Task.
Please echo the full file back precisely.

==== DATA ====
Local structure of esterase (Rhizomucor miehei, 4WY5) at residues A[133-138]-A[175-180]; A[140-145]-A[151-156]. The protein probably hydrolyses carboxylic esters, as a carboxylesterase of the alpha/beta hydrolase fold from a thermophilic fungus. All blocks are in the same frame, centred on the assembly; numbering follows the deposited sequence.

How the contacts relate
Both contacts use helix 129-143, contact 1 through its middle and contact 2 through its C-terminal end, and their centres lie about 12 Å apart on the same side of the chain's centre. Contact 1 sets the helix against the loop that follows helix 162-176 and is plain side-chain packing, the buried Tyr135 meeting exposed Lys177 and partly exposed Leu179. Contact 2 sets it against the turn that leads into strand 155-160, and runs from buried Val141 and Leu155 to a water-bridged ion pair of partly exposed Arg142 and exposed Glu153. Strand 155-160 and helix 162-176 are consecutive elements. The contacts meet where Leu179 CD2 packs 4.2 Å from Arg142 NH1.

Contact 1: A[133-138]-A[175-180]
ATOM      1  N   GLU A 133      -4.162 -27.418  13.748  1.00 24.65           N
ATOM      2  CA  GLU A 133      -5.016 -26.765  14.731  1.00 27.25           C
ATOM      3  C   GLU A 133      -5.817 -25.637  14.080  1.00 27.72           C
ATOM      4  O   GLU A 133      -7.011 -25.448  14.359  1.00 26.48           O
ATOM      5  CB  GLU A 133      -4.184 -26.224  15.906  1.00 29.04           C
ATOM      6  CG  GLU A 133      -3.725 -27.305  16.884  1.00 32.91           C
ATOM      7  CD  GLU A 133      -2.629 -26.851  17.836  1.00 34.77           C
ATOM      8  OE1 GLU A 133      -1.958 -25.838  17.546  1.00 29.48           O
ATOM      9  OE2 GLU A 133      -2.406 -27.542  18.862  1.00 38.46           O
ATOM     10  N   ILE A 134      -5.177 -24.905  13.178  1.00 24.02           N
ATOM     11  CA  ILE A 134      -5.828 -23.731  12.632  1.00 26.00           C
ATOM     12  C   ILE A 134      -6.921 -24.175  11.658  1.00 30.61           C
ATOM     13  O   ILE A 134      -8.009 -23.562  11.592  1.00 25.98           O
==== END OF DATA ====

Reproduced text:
Local structure of esterase (Rhizomucor miehei, 4WY5) at residues A[133-138]-A[175-180]; A[140-145]-A[151-156]. The protein probably hydrolyses carboxylic esters, as a carboxylesterase of the alpha/beta hydrolase fold from a thermophilic fungus. All blocks are in the same frame, centred on the assembly; numbering follows the deposited sequence.

How the contacts relate
Both contacts use helix 129-143, contact 1 through its middle and contact 2 through its C-terminal end, and their centres lie about 12 Å apart on the same side of the chain's centre. Contact 1 sets the helix against the loop that follows helix 162-176 and is plain side-chain packing, the buried Tyr135 meeting exposed Lys177 and partly exposed Leu179. Contact 2 sets it against the turn that leads into strand 155-160, and runs from buried Val141 and Leu155 to a water-bridged ion pair of partly exposed Arg142 and exposed Glu153. Strand 155-160 and helix 162-176 are consecutive elements. The contacts meet where Leu179 CD2 packs 4.2 Å from Arg142 NH1.

Contact 1: A[133-138]-A[175-180]
ATOM      1  N   GLU A 133      -4.162 -27.418  13.748  1.00 24.65           N
ATOM      2  CA  GLU A 133      -5.016 -26.765  14.731  1.00 27.25           C
ATOM      3  C   GLU A 133      -5.817 -25.637  14.080  1.00 27.72           C
ATOM      4  O   GLU A 133      -7.011 -25.448  14.359  1.00 26.48           O
ATOM      5  CB  GLU A 133      -4.184 -26.224  15.906  1.00 29.04           C
ATOM      6  CG  GLU A 133      -3.725 -27.305  16.884  1.00 32.91           C
ATOM      7  CD  GLU A 133      -2.629 -26.851  17.836  1.00 34.77           C
ATOM      8  OE1 GLU A 133      -1.958 -25.838  17.546  1.00 29.48           O
ATOM      9  OE2 GLU A 133      -2.406 -27.542  18.862  1.00 38.46           O
ATOM     10  N   ILE A 134      -5.177 -24.905  13.178  1.00 24.02           N
ATOM     11  CA  ILE A 134      -5.828 -23.731  12.632  1.00 26.00           C
ATOM     12  C   ILE A 134      -6.921 -24.175  11.658  1.00 30.61           C
ATOM     13  O   ILE A 134      -8.009 -23.562  11.592  1.00 25.98           O